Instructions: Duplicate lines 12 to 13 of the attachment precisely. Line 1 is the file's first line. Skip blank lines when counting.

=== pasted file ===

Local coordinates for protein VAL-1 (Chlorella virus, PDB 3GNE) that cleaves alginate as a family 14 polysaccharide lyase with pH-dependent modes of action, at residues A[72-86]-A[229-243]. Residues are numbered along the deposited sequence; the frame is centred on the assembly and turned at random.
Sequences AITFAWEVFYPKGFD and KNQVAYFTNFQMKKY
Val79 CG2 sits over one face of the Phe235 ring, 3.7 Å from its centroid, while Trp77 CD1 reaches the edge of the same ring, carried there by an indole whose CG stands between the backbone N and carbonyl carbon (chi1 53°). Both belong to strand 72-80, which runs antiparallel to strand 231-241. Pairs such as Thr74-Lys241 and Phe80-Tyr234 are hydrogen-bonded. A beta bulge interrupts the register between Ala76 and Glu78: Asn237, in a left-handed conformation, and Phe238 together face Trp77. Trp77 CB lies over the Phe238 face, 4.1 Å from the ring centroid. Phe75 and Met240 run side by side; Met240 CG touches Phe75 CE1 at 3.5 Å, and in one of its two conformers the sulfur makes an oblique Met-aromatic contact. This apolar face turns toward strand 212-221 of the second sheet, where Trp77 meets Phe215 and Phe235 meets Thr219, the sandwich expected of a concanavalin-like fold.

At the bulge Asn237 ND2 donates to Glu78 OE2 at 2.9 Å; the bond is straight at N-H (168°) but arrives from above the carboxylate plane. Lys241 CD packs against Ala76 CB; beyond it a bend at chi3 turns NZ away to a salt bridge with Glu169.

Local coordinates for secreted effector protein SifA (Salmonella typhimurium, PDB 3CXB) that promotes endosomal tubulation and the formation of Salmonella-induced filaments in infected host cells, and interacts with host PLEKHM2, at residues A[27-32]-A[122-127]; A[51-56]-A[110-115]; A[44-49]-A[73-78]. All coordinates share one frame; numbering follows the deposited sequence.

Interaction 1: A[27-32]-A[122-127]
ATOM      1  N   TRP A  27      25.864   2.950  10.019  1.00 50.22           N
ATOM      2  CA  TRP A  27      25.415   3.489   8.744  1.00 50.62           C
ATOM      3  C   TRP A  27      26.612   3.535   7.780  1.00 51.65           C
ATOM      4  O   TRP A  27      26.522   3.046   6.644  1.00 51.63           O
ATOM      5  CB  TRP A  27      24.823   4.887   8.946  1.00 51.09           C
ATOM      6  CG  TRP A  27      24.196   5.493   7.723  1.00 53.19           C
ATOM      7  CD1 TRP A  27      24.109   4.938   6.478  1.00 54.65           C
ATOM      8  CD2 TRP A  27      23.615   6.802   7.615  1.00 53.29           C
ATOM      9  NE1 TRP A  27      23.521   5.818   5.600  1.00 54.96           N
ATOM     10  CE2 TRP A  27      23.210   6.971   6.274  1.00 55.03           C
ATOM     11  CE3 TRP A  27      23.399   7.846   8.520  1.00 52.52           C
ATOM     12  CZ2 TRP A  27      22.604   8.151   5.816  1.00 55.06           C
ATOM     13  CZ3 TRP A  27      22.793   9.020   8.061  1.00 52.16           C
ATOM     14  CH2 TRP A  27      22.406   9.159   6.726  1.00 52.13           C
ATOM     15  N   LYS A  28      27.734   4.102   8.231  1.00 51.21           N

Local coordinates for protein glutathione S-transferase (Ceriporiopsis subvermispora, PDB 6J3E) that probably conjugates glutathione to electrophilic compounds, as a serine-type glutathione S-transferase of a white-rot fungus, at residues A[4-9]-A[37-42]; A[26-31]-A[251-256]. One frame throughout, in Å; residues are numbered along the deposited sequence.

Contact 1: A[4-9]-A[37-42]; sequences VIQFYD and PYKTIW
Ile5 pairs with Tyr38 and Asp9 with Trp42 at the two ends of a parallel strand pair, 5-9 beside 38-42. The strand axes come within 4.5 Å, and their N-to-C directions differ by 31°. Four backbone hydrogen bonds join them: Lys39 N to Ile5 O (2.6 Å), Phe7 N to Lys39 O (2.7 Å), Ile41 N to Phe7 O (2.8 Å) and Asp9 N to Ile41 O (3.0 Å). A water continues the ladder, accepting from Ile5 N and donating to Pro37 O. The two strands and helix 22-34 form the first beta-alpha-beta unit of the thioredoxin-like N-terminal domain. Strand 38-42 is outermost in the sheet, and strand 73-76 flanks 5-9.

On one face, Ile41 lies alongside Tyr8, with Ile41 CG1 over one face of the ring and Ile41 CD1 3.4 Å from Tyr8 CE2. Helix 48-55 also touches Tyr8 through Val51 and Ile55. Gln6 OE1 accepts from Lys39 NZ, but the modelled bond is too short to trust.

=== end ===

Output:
ATOM      6  CG  TRP A  27      24.196   5.493   7.723  1.00 53.19           C
ATOM      7  CD1 TRP A  27      24.109   4.938   6.478  1.00 54.65           C